July 1, 2006 — Inflammations that occur after a heart attack can be a severe complication that further damages the heart. Cardiologists are now trying a new approach called immune modulation therapy, which exposes a sample of the patient's blood to UV light and ozone. Once reinjected, the injured blood cells trigger a strong immune response, reducing the risk of more heart attacks
Just a few months ago, Gloria Shelby was rushed to the hospital. Doctors said her heart was failing.
"They said my heart was so weakened 'til it just wouldn't continue pumping by itself," Shelby says. She was diagnosed with congestive heart failure. Her only option was a heart transplant.
Shelby's heart trouble led her to cardiologist Guillermo Torre-Amione, medical director at the Heart Transplant Methodist Hospital in Houston. He studies the link between inflammation and heart failure.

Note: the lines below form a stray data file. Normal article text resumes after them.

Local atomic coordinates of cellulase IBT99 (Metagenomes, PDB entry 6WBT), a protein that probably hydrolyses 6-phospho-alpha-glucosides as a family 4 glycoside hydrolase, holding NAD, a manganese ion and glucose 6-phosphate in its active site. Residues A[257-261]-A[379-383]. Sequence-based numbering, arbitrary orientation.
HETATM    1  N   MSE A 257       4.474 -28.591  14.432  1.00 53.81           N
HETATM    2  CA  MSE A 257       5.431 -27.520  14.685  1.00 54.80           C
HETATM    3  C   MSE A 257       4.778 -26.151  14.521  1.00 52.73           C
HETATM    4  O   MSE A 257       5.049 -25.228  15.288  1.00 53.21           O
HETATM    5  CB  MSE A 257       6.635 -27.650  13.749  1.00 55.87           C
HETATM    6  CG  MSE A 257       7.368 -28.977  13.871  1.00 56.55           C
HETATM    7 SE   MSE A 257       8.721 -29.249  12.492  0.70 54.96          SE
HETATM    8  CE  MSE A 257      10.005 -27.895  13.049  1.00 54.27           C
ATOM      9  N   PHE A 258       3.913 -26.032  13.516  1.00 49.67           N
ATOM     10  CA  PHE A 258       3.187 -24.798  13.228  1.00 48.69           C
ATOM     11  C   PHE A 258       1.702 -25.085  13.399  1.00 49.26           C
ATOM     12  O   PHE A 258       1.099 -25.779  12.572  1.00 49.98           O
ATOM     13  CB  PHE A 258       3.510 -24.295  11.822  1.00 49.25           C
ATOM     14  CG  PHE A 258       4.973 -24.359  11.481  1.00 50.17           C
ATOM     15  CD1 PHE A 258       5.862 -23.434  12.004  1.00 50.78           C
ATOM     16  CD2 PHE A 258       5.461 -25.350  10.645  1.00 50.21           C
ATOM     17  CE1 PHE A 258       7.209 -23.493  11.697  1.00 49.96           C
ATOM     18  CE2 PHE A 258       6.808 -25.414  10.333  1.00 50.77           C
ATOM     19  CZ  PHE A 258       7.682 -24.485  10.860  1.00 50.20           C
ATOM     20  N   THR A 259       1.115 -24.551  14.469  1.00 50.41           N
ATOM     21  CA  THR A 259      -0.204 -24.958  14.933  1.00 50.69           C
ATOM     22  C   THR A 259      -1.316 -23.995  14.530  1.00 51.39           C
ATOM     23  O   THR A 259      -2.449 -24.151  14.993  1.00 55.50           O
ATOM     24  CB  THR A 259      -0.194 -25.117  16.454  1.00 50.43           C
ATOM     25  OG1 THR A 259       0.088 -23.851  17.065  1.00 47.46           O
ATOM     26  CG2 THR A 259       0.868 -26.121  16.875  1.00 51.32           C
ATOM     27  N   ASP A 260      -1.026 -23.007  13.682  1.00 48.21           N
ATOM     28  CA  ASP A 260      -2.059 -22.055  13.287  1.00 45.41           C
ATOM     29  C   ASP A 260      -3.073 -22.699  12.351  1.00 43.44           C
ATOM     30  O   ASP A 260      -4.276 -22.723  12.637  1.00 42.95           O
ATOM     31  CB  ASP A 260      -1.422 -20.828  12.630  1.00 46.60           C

Dr. Torre put Shelby in a new study of immune modulation therapy. First, a patient's blood sample is exposed to ultraviolet light and ozone gas. This damages blood cells. Then, the sample is reinjected into the patient, triggering an immune response that produces new cells and attacks inflammation.
"When you deliver them back to Ms. Shelby in an intramuscular injection in the hip, her body looks at that and attempts to trigger all these repair responses so that eventually they go to the heart and repair the heart," Dr. Torre tells DBIS.
Patients treated with IMT have a lower death rate than those taking a placebo. And although Shelby doesn't know which group she was in, she does know she's happy to be alive.
She says, "The Good Lord and good doctors have kept me here for my family."
Dr. Torre says IMT therapy could eventually be used to treat other diseases that are linked to inflammation like atherosclerosis and rheumatoid arthritis.
This has even been used in CIDP and it has worked.